Review: Having taken time out to deliver a range of home listening releases under the Road Hog alias, Galcher Lustwerk is back to doing what he does best: lo-fi deep house workouts with plenty of added fuzz. Dark Bliss is, of course, his debut album, and happily it's a rather strong collection of cuts that's arguably more aurally attractive than many of his releases. Highlights include the lo-fi Balearic deep house warmth of "What U Want Me To Do" (which, intriguingly, features his own Mr V style half-spoken, half-sung vocals), the chunky-but-dreamy dub house positivity of "Yeeno", the spacey synths and bustling drum machine beats of alien-sounding workout "Lithuanian Water" and the subtle ghetto-house and Seven Davis Jr influences of glassy-eyed peak-time treat "Red Rose".
Review: Since it first appeared back in 1999, Gemini's fourth full-length, The Music Hall, has become something of a sought-after item. Happily, Chi Wax has decided to re-master and re-issue it. Predictably, it's stood the test of time rather well, with Gemini - real name Spencer Kincy - serving up a whirlwind tour of late '90s Chicago obsessions. So, there's the jazz-flecked, proto-boompty bounce of opener "The Entrance", the Larry Heard-on-valium warmth of "Kiva Song", the stripped-back, disco-influenced house funk of "Let's Go", and - more surprisingly - the UK garage influenced bounce of "Dreamer". He also doffs a cap to early Daft Punk style techno-funk on "Future Beat", and fuses dirty bass, jazzy keys and swinging breakbeats on standout closer "Raplh".
Sly & Lovechild - "The World According To Sly & Lovechild" (Andrew Weatherall Soul Of Europe mix) (8:25)
Deniro - "Epirus" (6:34)
Psyche - "Crackdown" (5:59)
Hiver - "Paert" (7:04)
Aphex Twin - "Vordhosbn" (4:46)
Review: South Korean star Peggy Gou continues her seemingly unstoppable rise by serving up her first ever DJ mix CD. It's a contribution to one of the longest running series in the business, DJ Kicks, and she's used the opportunity to showcase the depth and variety of the music in her crates. Beginning with the classic early '90s ambient of Spacetime Continuum, Gou flits between humid, mid-tempo Balearic house (her own "Hungboo"), acid-fired downtempo electronica, throbbing 1990 peak-time anthems (Weatherall's ace but largely forgotten remix of Sly & Lovechild), hypnotic techno minimalism, main room throb-jobs (Hiver), pulsating electro, classic breakbeat hardcore, post-dubstep, dark tribal drum jams and sunrise ready Motor City brilliance (Deniro).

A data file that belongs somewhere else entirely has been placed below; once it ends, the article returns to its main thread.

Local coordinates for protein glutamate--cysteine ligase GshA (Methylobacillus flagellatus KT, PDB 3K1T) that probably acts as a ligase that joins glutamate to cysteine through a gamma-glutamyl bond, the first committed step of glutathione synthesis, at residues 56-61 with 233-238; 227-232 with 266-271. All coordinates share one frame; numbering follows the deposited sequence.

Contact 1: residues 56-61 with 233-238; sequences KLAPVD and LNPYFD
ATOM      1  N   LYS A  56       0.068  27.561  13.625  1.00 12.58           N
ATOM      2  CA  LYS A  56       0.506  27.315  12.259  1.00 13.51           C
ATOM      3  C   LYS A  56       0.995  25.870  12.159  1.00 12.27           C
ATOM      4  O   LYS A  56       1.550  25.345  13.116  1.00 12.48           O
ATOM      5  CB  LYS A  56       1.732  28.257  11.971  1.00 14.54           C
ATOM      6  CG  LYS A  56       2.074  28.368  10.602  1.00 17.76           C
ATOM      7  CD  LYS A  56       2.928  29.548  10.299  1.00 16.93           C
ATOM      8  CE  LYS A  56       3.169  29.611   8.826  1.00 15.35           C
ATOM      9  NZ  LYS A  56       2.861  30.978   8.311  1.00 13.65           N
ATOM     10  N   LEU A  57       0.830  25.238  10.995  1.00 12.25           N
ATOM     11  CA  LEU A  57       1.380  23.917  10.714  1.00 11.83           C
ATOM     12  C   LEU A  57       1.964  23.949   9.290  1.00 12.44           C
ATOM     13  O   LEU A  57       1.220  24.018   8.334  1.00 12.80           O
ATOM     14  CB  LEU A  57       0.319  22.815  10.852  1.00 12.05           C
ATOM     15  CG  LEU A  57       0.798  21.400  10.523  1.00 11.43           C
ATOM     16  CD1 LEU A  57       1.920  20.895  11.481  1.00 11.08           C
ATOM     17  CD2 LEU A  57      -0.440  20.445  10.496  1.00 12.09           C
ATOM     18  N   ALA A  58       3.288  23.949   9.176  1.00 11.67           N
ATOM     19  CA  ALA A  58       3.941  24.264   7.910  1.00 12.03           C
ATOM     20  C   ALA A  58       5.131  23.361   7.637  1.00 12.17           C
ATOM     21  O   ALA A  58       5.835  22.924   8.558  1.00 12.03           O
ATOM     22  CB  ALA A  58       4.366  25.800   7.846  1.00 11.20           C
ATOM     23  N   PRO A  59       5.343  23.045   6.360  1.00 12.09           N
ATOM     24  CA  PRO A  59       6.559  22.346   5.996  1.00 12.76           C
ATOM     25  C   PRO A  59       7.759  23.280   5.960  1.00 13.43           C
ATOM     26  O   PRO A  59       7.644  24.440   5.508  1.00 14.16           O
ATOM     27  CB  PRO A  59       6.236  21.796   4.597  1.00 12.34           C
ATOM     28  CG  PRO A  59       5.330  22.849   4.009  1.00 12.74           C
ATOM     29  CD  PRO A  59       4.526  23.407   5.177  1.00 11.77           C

Review: Riding high on the buzz he has generated in the last twelve months, Max Graef delivers this album to Tartelet as a man very much in demand. His style, fuelled on the foundations of sampling funk and soul to a brilliantly modern end, has more space to breathe on this LP, but still the fundamentals remain. "Itzehoe" struts on a lazy jazzed-out sizzle of drums and beautiful Rhodes notes while "Tamboule Fudgefunk" punches its way through woozy synth work and a righteous beat and "Drums Of Death" struts on a perfect disco groove replete with live instrumentation, but there's a wealth of other tempos and styles all shot through with the homespun jazz charm that Graef has made his own of late.
Review: Jan Jelinek has made many fine albums over the years, under both his given name and a handful of occasional aliases. One such pseudonym was Gramm, a handle he plucked out of thin air for the release of the now celebrated 1999 full-length "Personal Rock". Here that set is given a deserved 20th anniversary vinyl reissue, allowing a whole new generation to investigate the dusty nooks and crannies of one of the producer's most techno-centric releases. It is every bit as sample-heavy, glitchy and crackling as his other work, whereas other outings explored skewed hip-hop beats and downtempo grooves, "Personal Rock" was more informed by the steady pulse of dub techno, the deep space fluidity of ambient techno and the locked-in hypnotism of original era minimal techno. The results are out of this world.